12:1-6 Just as in the days of Gideon, the men of Ephraim were upset because they hadn’t been called into the battle right away (12:1; see 8:1). This time the dispute resulted in Israel’s tribes fighting each other. And ultimately, forty-two thousand Israelites were killed because of wounded pride (12:6). The Bible highlights pride as one of the chief sins. Pride means thinking more of yourself than you ought, and it’s the very thing that led to Satan’s fall. He wanted to be like God—that is, he wanted to be more than he was created to be (see Ezek 28:14-17). All of us fight pride on different levels, but to battle against it successfully, you must remember that (1) God hates pride and (2) you’re not him.

12:7 Jephthah judged Israel six years, and then he died. Thus, another flawed Israelite judge delivered the people and then passed from the scene.

12:8-15 After Jephthah, Ibzan judged Israel seven years, then he died (12:9-10). Elon judged Israel ten years, then he died (12:11-12). Abdon judged Israel eight years, then he died (12:14-15). This brings us to a sobering reality: unless Christ comes first, we’re all going to die. And how we will be remembered will come down to the choices we make: will we, like these judges, serve God or something else?

If you want to be a doctor, but you don’t want to go to medical school, then you don’t really want to be a doctor, because you’re not doing what is necessary to achieve what you want. Similarly, if you want to reign with Christ, you have to trust and follow Christ in the here and now.

13:1-3 Again the Israelites did what was evil in the Lord’s sight, so the Lord handed them over to the Philistines forty years (13:1). At this point the author introduces us to a man named Manoah, whose wife was unable to conceive (13:2). Her barrenness was outside of her control, but it was fully under the control of the sovereign God of heaven. He was getting ready to do something remarkable in her life. The angel of the Lord appeared to her and said, You will . . . give birth to a son (13:3). And that son, that miracle, would be Israel’s next deliverer.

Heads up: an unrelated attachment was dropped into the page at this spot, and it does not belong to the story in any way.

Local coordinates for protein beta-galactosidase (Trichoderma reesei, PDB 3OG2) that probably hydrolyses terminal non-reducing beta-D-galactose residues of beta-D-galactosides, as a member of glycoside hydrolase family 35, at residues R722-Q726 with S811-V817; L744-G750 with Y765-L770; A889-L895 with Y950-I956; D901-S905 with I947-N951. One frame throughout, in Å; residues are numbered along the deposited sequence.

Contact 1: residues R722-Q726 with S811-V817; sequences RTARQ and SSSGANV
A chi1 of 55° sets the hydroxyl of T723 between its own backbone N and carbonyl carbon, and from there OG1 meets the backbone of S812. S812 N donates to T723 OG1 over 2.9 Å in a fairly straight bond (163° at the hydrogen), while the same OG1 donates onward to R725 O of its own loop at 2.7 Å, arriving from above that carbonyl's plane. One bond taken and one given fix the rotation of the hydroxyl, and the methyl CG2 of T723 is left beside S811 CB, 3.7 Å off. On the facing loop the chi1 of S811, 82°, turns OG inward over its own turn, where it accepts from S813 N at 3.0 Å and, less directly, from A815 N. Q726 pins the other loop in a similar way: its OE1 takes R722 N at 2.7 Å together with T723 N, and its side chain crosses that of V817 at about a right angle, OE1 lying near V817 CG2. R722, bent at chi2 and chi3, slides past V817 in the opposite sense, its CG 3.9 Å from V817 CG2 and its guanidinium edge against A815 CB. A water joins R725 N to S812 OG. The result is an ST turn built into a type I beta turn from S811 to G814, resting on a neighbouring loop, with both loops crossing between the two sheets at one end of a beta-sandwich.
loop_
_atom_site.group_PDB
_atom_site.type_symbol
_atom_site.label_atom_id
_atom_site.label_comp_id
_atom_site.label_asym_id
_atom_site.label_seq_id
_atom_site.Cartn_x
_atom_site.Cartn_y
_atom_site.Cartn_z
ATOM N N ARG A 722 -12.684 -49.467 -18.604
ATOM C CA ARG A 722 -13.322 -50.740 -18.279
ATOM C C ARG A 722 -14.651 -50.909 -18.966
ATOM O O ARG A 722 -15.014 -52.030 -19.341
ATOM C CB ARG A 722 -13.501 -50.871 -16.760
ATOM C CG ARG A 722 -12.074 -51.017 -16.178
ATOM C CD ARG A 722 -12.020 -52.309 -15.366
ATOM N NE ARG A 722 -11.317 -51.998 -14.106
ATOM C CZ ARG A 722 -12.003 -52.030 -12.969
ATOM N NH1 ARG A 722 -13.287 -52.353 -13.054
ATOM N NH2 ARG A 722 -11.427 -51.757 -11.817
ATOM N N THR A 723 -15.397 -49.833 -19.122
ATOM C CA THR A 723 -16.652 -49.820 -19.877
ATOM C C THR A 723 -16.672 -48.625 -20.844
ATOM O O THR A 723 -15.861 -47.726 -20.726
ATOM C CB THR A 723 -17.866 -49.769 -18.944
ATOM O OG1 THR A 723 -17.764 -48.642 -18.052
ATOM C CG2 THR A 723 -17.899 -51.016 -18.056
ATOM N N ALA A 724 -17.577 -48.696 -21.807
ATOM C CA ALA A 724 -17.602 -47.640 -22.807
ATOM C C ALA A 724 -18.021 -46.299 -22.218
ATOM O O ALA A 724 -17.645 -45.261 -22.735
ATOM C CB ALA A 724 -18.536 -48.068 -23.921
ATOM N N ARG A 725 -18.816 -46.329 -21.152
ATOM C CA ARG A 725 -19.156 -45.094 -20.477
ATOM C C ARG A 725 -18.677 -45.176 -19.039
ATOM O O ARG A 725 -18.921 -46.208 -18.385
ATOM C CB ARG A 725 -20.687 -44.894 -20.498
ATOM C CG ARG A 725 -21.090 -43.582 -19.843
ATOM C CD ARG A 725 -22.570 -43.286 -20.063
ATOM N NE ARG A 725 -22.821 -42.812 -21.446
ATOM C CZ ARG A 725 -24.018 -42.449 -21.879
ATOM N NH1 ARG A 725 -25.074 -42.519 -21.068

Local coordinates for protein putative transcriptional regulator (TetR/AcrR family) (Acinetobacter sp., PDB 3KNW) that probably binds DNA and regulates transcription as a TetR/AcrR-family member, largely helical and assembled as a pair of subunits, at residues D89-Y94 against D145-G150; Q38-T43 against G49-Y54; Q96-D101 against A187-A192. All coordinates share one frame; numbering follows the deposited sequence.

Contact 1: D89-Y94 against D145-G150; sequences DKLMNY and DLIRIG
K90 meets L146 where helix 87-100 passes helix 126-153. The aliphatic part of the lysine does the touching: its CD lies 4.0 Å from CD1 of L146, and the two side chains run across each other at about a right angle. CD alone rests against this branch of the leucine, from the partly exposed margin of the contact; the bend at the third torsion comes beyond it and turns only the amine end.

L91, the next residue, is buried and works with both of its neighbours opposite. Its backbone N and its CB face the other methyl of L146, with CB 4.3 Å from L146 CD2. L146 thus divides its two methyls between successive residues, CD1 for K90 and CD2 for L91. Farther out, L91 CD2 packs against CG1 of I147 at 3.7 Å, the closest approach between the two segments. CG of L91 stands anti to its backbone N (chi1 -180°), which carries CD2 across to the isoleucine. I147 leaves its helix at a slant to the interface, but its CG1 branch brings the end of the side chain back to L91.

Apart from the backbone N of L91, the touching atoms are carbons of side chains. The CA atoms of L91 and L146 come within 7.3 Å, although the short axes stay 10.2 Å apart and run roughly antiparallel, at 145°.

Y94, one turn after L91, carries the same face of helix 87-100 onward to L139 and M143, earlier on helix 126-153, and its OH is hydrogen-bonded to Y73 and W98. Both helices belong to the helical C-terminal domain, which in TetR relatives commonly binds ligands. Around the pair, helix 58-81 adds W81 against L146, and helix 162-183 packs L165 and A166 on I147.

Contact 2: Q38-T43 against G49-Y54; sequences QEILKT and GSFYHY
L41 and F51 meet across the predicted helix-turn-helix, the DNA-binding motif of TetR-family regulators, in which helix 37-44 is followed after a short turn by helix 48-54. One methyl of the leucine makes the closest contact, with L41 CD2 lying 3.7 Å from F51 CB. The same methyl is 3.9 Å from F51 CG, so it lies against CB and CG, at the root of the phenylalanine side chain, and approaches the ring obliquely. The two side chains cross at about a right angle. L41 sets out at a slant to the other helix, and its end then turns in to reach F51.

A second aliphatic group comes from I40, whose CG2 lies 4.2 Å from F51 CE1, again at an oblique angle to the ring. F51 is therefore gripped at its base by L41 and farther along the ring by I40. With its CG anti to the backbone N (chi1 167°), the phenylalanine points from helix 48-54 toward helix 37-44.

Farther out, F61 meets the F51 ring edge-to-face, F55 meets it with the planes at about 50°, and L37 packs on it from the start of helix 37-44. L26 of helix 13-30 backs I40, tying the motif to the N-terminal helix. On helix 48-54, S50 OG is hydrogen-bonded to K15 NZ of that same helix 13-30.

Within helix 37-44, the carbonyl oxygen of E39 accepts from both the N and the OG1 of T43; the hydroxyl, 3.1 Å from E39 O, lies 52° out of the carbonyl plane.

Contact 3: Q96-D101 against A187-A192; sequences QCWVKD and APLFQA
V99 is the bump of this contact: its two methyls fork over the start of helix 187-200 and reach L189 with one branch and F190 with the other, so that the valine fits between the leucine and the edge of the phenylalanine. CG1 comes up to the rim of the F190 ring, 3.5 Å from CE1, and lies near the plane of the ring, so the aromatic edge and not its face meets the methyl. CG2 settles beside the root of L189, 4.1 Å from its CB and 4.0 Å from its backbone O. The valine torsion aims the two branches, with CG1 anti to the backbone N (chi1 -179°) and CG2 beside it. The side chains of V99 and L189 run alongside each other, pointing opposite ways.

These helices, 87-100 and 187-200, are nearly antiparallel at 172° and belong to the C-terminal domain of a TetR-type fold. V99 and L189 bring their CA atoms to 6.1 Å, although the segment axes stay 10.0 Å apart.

When you are discouraged and can’t seem to see your way past a difficult time, seek God and ask him what he’s up to behind the scenes. He won’t necessarily remove the source of your discouragement. But he never does anything without a reason. Your trying circumstances may be an opportunity for God to work remarkably in your life and conform you to the likeness of Christ.

13:4-5 This promised boy would grow up and begin to save Israel from the Philistines’ power (13:5). And with this role came a job requirement not made of the other judges: the angel instructed Manoah’s wife to rear the child under the Nazirite vow. As explained in Numbers 6:1-21, this meant that he was not to drink wine or beer or cut his hair (13:5). But remarkably, the angel told the woman not to drink wine or beer, or to eat anything unclean while she was pregnant (13:4). That meant that her son was to be consecrated to God as a Nazirite even in the womb. This is wonderful evidence that personhood begins at conception.

Every moral issue we face in our culture has a spiritual component to it. Abortion, for instance, is a spiritual matter because it’s the destruction of a person created in the image of God. Throughout his Word, God condemns those who shed innocent blood (see Prov 6:16-17), and no blood is more innocent than a child in the womb.

13:6-14 Even though the heavenly visitor was talking directly to her, the woman showed her respect for her husband when she went and told [him] what happened (13:6). At the news, Manoah prayed that the angel would come again (13:8). He wanted confirmation that the marvelous report he’d heard was true, and God graciously granted it. The angel came again, confirmed what he had said, and provided further details (13:13-14).

13:15-18 Presumably, Manoah thought he was talking to a mere man sent from the Lord, so he said, Please stay here, and we will prepare a young goat for you (13:15). The visitor agreed to stay, but said he wouldn’t eat anything. It would be more appropriate for the couple to offer a burnt offering (13:16). At this, Manoah asked for the man’s name, and he replied, It is beyond understanding (13:18).